Review: Shang-Chi and the Legend of the Ten Rings
Shang-Chi and the Legend of the Ten Rings doesn’t feel a lot like a Marvel movie, although it’s clearly been made on a Marvel budget. The picture is a lot of fun, even if it isn’t overflowing with the sort of slick comic banter that’s become a Marvel trademark. And since it’s based on a relatively obscure Marvel character (although one that’s had much involvement with the comic book Avengers over the last nearly 50 years), it feels fresh, and it’s exciting in a new way.
This is a credit to the story and script—both written by Japanese-American director Destin Daniel Cretton and Chinese-American screenwriter Dave Callaham—and to the film’s two leads: Simu Liu, a little-known Canadian actor, born in China, who plays Shang, and ageless Hong Kong eminence Tony Leung, one of the world’s great movie stars, who plays Shang’s dangerous dad, Wenwu. The picture would be worth seeing just to watch Leung command the screen every minute he’s on it.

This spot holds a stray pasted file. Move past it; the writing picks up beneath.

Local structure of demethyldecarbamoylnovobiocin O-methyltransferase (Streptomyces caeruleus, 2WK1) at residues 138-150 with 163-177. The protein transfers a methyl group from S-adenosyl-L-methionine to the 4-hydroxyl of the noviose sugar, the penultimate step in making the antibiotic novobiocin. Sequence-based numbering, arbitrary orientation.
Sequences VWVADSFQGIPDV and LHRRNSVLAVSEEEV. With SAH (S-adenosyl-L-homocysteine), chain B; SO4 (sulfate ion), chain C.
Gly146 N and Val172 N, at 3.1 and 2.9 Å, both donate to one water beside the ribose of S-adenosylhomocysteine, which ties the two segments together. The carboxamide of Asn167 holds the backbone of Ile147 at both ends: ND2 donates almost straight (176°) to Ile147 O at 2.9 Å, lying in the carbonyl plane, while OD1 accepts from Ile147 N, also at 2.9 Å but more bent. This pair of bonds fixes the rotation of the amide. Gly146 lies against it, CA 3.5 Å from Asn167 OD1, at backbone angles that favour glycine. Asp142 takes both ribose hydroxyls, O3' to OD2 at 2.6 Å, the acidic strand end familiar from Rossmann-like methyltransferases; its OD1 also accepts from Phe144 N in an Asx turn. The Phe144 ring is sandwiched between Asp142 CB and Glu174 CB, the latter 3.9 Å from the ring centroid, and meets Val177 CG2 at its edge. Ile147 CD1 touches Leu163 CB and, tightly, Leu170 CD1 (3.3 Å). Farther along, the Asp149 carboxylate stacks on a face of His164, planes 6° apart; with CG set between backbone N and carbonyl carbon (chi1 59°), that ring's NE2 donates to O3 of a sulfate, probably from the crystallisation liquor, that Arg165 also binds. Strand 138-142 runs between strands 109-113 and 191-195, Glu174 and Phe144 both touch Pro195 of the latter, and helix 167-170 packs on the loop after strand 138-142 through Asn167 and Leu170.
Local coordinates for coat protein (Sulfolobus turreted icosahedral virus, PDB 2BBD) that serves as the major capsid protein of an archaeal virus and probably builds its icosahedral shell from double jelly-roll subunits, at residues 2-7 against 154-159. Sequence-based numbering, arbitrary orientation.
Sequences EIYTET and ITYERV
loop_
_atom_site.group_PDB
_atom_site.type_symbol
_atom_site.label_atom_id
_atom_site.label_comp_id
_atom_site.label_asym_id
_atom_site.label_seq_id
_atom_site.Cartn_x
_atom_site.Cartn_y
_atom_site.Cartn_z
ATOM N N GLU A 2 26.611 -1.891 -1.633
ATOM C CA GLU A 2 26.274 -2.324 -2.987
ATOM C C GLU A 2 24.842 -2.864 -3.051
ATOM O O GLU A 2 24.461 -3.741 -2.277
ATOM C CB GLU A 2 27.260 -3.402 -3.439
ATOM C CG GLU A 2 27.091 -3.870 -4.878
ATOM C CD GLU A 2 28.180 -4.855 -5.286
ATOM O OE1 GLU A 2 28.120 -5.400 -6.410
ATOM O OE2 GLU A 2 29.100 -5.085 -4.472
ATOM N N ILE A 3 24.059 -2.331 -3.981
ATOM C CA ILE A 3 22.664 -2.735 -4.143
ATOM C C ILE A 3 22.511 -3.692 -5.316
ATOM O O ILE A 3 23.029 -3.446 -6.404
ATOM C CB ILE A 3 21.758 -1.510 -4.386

Shang was originally conceived at Marvel as the son of the old pulp-fiction villain Fu Manchu, an emblem of “Yellow Peril” racism early in the last century. That connection wouldn’t fly today, so now Shang is presented as the son of an evil Chinese overlord, The Mandarin (Wenwu’s bad -guy handle), a character thousands of years old, who raises the boy to become an assa
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